Skip to main content

The Globe and Mail

Vancouver Stanley Cup rioter gets eight-month sentence

A riot officer watches as two police cars burn during a riot in downtown Vancouver, Wednesday, June 15, 2011 following the Vancouver Canucks 4-0 loss to the Boston Bruins in game 7 of the Stanley Cup final

Ryan Remiorz/The Canadian Press

A Stanley Cup rioter whom a provincial court judge called "the most serious of any case heard so far" has been sentenced to eight months in jail.

Vasilios George Makris, 29, pleaded guilty to participating in a riot and assaulting another person in the June 15, 2011, Stanley Cup riot in downtown Vancouver.

Mr. Makris, who was born in Victoria and has lived in the Vancouver area for more than a decade, said he believed he drank more than a dozen beers and 14 ounces of vodka on the night of the riot, which tore through the downtown core and caused about $4-million in damage.

Story continues below advertisement

According to evidence laid out in B.C. Provincial Court Justice William Kitchen's written decision, Mr. Makris's participation that night included breaking into a store, kicking items into two car fires, filming the destruction of the car and fighting a Good Samaritan.

Shortly after being captured on video "sitting in an alcove of the Canada Post building, drinking and pouring beer into his eyes," according to the document, Mr. Makris was interviewed by a news reporter who asked him what he thought of the police action. His reply: "Bring it on."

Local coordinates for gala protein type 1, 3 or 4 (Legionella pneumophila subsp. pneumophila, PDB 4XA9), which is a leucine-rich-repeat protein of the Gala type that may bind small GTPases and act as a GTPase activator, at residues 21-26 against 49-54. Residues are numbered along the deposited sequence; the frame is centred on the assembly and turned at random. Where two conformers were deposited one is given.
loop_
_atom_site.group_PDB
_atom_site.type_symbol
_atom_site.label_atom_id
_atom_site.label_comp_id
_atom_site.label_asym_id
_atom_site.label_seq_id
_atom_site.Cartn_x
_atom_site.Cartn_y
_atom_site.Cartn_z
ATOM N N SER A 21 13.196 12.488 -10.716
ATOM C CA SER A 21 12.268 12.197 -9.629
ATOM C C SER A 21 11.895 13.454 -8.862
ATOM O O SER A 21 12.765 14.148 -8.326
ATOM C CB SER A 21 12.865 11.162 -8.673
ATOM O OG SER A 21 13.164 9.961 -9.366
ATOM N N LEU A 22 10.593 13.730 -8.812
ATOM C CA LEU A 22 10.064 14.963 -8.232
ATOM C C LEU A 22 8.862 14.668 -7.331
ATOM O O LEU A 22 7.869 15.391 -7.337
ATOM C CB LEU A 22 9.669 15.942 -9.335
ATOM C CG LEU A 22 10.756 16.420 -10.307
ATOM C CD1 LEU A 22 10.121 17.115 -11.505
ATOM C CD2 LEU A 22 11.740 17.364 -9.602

Mr. Makris, who was present throughout the four-hour riot, was confrontational with police and refused to leave the area.

"In looking at comparator cases, and now there are many, it is apparent that Makris' involvement in the Stanley Cup Riot was the most serious of any case heard so far," Justice Kitchen wrote.

"It is difficult to imagine how any rioter could have been more involved in the mayhem, short of committing much more serious substantive criminal offences such as offences of grievous bodily harm."

Justice Kitchen said he was mindful of Mr. Makris's remorse, guilty plea and "general good record of responsibility as a citizen for many years."

He also took into consideration that Mr. Makris does not abuse drugs or alcohol, is not dangerous to the public and has a lengthy history of volunteer work that includes teaching information technology for a United Nations organization in Afghanistan. But, "the principles of denunciation and general deterrence must prevail over all other concerns," Justice Kitchen wrote.

Story continues below advertisement

Report an error Licensing Options
About the Author
News reporter

Based in Vancouver, Andrea Woo is a general assignment reporter with a focus on multimedia journalism. More


The Globe invites you to share your views. Please stay on topic and be respectful to everyone. For more information on our commenting policies and how our community-based moderation works, please read our Community Guidelines and our Terms and Conditions.

We’ve made some technical updates to our commenting software. If you are experiencing any issues posting comments, simply log out and log back in.

Discussion loading… ✨

Combined Shape Created with Sketch.

Combined Shape Created with Sketch.

Thank you!

You are now subscribed to the newsletter at

You can unsubscribe from this newsletter or Globe promotions at any time by clicking the link at the bottom of the newsletter, or by emailing us at